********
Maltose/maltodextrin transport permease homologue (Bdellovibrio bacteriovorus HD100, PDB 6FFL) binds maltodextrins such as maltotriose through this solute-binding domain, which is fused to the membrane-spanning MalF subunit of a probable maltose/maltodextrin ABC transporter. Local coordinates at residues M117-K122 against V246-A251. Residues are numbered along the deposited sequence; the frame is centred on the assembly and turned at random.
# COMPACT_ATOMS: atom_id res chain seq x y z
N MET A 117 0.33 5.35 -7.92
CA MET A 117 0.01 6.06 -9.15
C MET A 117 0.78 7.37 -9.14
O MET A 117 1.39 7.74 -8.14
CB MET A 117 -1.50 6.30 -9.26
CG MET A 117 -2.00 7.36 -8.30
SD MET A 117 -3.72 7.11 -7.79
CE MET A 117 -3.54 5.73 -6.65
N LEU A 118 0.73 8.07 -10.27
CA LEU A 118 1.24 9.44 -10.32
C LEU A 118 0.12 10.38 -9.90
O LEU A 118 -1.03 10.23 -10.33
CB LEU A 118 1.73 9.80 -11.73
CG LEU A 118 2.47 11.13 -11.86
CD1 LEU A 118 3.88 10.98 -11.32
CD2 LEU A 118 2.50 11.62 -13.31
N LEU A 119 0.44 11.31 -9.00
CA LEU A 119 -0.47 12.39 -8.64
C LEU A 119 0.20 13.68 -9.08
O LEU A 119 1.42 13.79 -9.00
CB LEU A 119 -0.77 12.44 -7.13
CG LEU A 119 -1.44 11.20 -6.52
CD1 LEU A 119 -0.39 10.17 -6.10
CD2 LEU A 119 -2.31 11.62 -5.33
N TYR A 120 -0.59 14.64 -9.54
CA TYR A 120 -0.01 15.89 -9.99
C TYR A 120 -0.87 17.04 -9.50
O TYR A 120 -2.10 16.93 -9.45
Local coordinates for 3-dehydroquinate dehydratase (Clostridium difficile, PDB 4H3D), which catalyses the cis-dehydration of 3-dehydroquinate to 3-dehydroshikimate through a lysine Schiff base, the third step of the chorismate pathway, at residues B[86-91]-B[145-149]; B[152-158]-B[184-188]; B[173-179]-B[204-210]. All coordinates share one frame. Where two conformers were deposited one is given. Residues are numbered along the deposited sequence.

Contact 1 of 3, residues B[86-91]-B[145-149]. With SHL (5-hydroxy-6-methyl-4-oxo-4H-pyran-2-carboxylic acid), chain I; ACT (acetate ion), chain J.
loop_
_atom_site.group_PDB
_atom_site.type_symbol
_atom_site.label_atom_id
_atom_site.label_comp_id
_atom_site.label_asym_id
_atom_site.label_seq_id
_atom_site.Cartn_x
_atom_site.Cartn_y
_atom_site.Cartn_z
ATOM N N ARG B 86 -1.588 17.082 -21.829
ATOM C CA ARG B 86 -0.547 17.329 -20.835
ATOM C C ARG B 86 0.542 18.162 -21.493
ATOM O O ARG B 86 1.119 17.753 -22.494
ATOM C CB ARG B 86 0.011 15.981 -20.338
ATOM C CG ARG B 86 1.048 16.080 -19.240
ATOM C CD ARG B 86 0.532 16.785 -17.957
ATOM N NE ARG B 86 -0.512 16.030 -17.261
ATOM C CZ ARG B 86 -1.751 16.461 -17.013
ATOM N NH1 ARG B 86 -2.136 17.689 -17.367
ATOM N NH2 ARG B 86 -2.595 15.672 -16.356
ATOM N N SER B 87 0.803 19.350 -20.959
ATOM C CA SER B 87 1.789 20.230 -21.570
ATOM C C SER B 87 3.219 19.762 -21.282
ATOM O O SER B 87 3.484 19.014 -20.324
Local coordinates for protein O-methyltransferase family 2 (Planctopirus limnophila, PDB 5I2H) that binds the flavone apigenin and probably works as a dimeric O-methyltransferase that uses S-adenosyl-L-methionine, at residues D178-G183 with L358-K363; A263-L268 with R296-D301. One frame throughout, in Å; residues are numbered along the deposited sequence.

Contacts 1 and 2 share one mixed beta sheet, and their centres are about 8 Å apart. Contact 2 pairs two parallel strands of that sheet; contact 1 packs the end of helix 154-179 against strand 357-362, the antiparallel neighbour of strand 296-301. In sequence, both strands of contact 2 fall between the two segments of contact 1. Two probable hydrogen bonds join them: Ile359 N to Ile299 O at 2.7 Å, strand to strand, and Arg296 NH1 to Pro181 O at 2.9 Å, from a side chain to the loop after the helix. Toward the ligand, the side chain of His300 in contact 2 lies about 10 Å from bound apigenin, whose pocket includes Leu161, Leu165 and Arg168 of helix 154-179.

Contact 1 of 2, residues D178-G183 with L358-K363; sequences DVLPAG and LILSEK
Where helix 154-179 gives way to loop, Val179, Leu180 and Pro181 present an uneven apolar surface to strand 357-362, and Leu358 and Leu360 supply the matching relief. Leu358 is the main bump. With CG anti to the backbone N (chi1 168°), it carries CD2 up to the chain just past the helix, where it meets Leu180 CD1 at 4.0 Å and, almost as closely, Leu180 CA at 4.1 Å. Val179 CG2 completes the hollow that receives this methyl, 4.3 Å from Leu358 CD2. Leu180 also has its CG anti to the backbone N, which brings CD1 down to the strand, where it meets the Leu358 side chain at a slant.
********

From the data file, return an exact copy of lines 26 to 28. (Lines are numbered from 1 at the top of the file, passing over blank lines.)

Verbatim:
CD2 LEU A 119 -2.31 11.62 -5.33
N TYR A 120 -0.59 14.64 -9.54
CA TYR A 120 -0.01 15.89 -9.99